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HELP! New chickens dying off one by one

post #1 of 16
Thread Starter 

I have a number of new chickens that are about 5 months old.  They are now mixed with my older chickens and seem to be getting along well, except they choose to stay out in the run at night on a perch, instead of perch on the roost inside the coop with the older chickens. I'm expecting that to change as the nights begin to get colder here in MN.

 

My new chickens seem to have some type of disease that I can't pinpoint.  It progresses as follows:  First they seem to slow down, then one eye swells shut, followed by the other eye, and then death - All within a couple days.

 

My coop & run are relatively clean, being I work from home so I can clean it every day.  It's about time for me to change out the pine shavings, but I have DE mixed in with it, and turn it every day to keep it as fresh as posasible.

 

I just started putting Apple Cider Vinegar in their water, but had not been doing that through the summer.

 

Is it possibly some type of respiratory infection?  I haven't done any necropsy, so I don't know (and I am not experienced at necropsies).

 

I've lost three out of nine new chickens and don't want to lose any more.  Any ideas?

 

ANY HELP IS GREATLY APPRECIATED!    Thanks.

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To do the useful thing, to say the courageous thing, to contemplate the beautiful thing: that is enough for one mans life.
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To do the useful thing, to say the courageous thing, to contemplate the beautiful thing: that is enough for one mans life.
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post #2 of 16

any other symptoms? breathing, watery, discolored eyes,  change in feces?

 

some possibilities

infectious laryngotracheitis

infectious bronchitis

influenza

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Honey Bees, Black Penedesencas, among others

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God bless the entire world - no exceptions.
Honey Bees, Black Penedesencas, among others

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post #3 of 16
Quote:
Originally Posted by AllChookUp View Post

I have a number of new chickens that are about 5 months old.  They are now mixed with my older chickens and seem to be getting along well, except they choose to stay out in the run at night on a perch, instead of perch on the roost inside the coop with the older chickens. I'm expecting that to change as the nights begin to get colder here in MN.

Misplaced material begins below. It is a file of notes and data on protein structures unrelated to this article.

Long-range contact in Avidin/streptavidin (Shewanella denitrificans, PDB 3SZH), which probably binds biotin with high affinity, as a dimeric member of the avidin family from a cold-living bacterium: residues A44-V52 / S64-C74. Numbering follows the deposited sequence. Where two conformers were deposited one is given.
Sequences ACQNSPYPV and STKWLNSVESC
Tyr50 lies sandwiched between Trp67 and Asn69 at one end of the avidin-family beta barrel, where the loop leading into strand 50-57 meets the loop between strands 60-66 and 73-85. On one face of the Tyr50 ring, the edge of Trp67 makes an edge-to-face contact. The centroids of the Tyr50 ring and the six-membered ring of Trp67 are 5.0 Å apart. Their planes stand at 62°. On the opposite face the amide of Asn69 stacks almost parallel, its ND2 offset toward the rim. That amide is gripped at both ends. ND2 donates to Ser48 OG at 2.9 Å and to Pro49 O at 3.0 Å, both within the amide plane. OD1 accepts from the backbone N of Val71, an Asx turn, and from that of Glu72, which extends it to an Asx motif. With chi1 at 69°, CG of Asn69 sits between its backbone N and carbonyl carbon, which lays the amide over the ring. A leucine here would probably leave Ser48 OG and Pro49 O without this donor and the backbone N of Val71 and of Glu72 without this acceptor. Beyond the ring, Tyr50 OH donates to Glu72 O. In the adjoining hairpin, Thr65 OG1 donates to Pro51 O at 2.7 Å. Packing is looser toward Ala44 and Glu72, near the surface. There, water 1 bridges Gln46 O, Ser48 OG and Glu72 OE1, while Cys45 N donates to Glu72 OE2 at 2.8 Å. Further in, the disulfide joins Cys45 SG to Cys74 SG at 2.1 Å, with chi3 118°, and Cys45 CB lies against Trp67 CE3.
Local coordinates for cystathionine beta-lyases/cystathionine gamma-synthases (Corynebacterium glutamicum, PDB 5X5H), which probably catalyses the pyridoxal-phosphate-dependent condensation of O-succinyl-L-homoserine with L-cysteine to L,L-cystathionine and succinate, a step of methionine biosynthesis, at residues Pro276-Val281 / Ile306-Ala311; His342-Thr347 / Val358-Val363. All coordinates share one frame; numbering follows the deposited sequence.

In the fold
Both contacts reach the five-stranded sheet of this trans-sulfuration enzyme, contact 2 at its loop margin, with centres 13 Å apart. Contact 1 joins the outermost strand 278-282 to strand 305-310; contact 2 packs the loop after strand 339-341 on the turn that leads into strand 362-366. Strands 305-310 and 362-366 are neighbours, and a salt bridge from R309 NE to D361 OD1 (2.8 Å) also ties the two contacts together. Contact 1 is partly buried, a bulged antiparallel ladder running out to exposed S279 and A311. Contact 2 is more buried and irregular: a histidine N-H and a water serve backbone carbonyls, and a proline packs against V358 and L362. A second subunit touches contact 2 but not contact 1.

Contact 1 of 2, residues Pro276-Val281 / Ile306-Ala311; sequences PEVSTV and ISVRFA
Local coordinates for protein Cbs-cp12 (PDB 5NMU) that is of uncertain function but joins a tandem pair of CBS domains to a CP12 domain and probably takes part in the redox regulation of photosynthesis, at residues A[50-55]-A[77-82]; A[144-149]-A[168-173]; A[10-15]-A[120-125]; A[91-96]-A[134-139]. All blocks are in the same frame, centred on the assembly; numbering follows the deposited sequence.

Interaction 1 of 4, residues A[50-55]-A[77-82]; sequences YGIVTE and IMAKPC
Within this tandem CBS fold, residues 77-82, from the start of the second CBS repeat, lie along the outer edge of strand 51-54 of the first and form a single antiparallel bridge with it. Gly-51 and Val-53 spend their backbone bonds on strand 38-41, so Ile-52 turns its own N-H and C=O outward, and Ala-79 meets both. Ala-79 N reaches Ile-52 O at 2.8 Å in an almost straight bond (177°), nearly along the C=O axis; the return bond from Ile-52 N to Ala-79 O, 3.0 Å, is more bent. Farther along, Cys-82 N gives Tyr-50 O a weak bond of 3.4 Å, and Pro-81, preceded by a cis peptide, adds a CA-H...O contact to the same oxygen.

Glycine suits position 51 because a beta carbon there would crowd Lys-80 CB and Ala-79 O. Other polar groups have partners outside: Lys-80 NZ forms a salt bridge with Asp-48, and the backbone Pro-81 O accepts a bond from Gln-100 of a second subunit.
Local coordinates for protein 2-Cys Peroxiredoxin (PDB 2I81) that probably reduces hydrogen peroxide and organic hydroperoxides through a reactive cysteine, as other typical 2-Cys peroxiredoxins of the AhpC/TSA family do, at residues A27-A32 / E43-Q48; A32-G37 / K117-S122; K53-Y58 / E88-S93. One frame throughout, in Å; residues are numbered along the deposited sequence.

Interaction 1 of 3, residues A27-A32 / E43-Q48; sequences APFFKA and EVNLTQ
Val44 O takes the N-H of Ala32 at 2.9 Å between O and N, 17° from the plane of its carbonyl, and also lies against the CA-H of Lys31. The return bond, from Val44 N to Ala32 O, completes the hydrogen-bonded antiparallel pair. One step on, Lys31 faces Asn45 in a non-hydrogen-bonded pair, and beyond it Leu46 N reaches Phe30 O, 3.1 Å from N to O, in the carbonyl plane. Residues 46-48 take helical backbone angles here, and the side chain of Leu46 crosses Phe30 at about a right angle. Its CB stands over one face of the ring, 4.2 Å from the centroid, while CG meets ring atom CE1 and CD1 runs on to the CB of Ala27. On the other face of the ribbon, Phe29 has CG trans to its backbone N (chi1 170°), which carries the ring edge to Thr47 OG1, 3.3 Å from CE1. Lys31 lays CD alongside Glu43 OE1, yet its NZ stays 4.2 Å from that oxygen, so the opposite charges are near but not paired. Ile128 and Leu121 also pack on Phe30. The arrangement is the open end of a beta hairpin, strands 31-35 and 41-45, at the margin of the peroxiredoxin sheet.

My new chickens seem to have some type of disease that I can't pinpoint.  It progresses as follows:  First they seem to slow down, then one eye swells shut, followed by the other eye, and then death - All within a couple days.

 

My coop & run are relatively clean, being I work from home so I can clean it every day.  It's about time for me to change out the pine shavings, but I have DE mixed in with it, and turn it every day to keep it as fresh as possible.

 

I just started putting Apple Cider Vinegar in their water, but had not been doing that through the summer.

 

Is it possibly some type of respiratory infection?  I haven't done any necropsy, so I don't know (and I am not experienced at necropsy's).

 

I've lost three out of nine new chickens and don't want to lose any more.  Any ideas?

 

ANY HELP IS GREATLY APPRECIATED!    Thanks.

I really have not dealt with this ,maybe you could get a stool sample to a vet... could be some sort of parasite?   have you looked up swollen eyes and death on line? may be some help there,,,, I don't know the symptoms of MG, but that has to do with upper respiratory... 

you may want to separate these from the older hens till you find out...hope someone with more experience chimes in

one DH 4 great kids 9 wonderful grandchildren, 1 cat, 1 BIG puppy,5 roosters,30 hens,  retirement  is awesome, 

       close family and friends mixed with some crazy critters, who could ask for anything more!

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one DH 4 great kids 9 wonderful grandchildren, 1 cat, 1 BIG puppy,5 roosters,30 hens,  retirement  is awesome, 

       close family and friends mixed with some crazy critters, who could ask for anything more!

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post #4 of 16
Thread Starter 

Stools seem OK, but separating them back out until I can figure this out seems like the best first step.

That would help me to keep track of their brreathing, eating habits, stool, etc.

 

I will check out infectious laryngotracheitis and bronchitis more online.

 

Thanks!

.